Professor who says contraceptives don’t work to join HHS

Teresa Manning would advise the secretary on contraception. She has falsely claimed that it doesn't work.

In this March 21, 2017, file photo, President Donald Trump, followed by Health and Human Services Secretary Tom Price, leaves Capitol Hill Washington after rallying support for the Republican health care overhaul with GOP lawmakers. CREDIT: AP/J. Scott Applewhite
In this March 21, 2017, file photo, President Donald Trump, followed by Health and Human Services Secretary Tom Price, leaves Capitol Hill Washington after rallying support for the Republican health care overhaul with GOP lawmakers. CREDIT: AP/J. Scott Applewhite

The Trump administration isn’t done hiring opponents of abortion rights and contraceptives to powerful positions within the Health and Human Services Department. Teresa Manning, a law professor at George Mason University who is both anti-abortion and anti-contraception, will be tapped for Deputy Assistant Secretary for Population Affairs at the department, according to Politico.

Manning is currently listed as deputy assistant secretary for the office in the HHS staff directory.

Manning has worked for the National Right to Life Committee and Family Research Council. She has a long history of making inaccurate statements about contraception, like saying that it doesn’t work, and falsely claimed there was a link between breast cancer and abortion, according to Mic.

In 2001, when Manning worked for the Family Research Council, which has fiercely opposed LGBTQ rights, she said that it was “immoral” and “medically irresponsible” to ensure that women can buy emergency contraceptives over the counter.


Part of Manning’s role is to administer $286 million in federal Title X family planning funds, which benefit low-income populations. Title X is a competitive federal grant program that provides family planning and other health services to an estimated four million low-income uninsured and underinsured people each year. Providers have to demonstrate a capacity to meet needs in community before receiving funds.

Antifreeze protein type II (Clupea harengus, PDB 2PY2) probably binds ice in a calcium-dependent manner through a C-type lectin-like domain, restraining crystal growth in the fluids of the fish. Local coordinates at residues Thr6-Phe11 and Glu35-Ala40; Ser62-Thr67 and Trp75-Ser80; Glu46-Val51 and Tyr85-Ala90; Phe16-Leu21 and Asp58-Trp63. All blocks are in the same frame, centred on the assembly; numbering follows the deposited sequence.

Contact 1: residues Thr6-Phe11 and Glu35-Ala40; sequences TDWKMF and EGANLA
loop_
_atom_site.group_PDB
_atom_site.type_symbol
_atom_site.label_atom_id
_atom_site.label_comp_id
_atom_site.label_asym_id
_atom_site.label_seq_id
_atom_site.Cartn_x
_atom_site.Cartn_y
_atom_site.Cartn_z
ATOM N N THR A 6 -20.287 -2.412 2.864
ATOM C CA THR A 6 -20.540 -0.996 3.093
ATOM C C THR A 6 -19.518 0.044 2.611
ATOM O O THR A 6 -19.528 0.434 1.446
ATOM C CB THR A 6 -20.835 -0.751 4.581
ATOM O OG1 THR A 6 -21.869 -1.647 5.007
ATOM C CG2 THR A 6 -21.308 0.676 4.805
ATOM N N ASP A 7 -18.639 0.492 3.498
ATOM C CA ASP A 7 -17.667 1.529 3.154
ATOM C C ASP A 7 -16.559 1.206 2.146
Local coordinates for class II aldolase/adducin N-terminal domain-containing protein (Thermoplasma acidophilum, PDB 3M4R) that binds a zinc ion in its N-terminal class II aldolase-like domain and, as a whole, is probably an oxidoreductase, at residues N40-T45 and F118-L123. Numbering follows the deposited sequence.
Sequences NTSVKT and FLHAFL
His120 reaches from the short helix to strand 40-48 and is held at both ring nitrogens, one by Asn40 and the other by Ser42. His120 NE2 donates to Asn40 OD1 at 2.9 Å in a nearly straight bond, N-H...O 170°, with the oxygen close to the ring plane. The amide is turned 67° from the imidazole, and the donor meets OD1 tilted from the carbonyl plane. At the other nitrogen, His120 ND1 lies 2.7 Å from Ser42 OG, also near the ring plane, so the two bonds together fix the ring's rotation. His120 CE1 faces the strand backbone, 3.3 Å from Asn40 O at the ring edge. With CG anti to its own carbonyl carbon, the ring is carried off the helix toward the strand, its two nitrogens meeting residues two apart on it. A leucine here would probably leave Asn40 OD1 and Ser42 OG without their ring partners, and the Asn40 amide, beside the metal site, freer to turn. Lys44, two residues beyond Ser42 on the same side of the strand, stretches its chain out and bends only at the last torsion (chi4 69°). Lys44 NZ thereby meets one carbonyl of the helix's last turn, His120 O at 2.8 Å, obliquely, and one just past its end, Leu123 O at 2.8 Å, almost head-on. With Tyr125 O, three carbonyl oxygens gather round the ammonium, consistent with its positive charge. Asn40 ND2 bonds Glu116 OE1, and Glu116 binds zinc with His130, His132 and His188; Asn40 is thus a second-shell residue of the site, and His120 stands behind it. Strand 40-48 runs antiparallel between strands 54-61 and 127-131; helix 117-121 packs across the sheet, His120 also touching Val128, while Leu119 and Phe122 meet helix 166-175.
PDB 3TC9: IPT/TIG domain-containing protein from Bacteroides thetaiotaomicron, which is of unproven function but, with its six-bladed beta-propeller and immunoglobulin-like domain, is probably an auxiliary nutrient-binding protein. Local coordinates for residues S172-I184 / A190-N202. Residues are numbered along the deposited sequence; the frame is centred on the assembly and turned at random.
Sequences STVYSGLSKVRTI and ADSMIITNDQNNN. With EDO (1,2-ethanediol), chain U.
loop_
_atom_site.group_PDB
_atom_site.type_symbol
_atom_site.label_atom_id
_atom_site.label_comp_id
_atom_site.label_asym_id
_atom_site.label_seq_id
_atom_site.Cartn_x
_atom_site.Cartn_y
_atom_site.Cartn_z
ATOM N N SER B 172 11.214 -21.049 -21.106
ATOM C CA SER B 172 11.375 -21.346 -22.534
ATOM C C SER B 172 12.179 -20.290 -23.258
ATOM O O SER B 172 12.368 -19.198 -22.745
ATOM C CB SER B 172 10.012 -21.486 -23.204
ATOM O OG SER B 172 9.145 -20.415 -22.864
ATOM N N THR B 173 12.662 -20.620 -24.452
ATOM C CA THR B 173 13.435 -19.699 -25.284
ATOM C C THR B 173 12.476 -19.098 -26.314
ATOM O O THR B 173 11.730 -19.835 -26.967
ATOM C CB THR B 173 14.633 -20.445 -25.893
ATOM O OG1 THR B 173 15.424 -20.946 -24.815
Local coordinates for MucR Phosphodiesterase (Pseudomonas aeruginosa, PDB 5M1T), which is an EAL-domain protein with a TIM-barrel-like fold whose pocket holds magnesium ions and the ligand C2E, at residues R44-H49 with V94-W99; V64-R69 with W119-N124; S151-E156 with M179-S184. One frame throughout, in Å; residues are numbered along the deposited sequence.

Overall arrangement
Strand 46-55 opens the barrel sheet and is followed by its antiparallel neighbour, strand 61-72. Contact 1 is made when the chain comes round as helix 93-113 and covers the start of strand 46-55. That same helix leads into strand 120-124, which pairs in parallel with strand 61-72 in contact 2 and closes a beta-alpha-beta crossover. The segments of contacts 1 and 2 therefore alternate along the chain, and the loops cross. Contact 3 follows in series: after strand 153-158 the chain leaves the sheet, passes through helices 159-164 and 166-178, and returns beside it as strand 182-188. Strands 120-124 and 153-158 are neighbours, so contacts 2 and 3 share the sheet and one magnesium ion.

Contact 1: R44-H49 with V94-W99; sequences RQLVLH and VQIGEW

Manning would have a role in setting national policy on issues of family planning and contraception and advises the secretary and assistant secretary for the department on a “wide range of reproductive health issues,” according to the HHS website.

Audrey Sandusky, director of advocacy and communications for the National Family Planning and Reproductive Health Association, said she is uncertain what Manning would do in this position but that she would have considerable influence over implementation of Title X. Sandusky’s group is a membership organization that represents providers and administrators that help people get family planning care and education.

“The [Deputy Assistant Secretary of Population Affairs] oversees implementation of family planning and the Title X requirement, and could have influence over program priorities and new initiatives,” Sandusky said. “With regard to the position, her resume speaks for itself. We could see even more uncertainty for this safety net. That said, no matter the political environment, we are poised to work with anyone in administration who is committed to strengthening the provider network.”

“Her resume speaks for itself. We could see even more uncertainty for this safety net.”

Sandusky said a bigger problem for providers may be Congress’ allocation of funding to Title X, which has fallen over the years.


“A larger issue for providers has been the fact that funding over past 10 years has dipped significantly and has not kept pace with growing demands for care,” Sandusky said. “So our most immediate concern is the fact that we need to hold Congress accountable to protect funding for the program so providers can continue to meet their mission.”

Funding levels barely budged from the 2014 fiscal year to the 2016 fiscal year. In 2010, its funding level was $317 million. The funding level for fiscal year 2016 is only slightly higher than it was in 2005.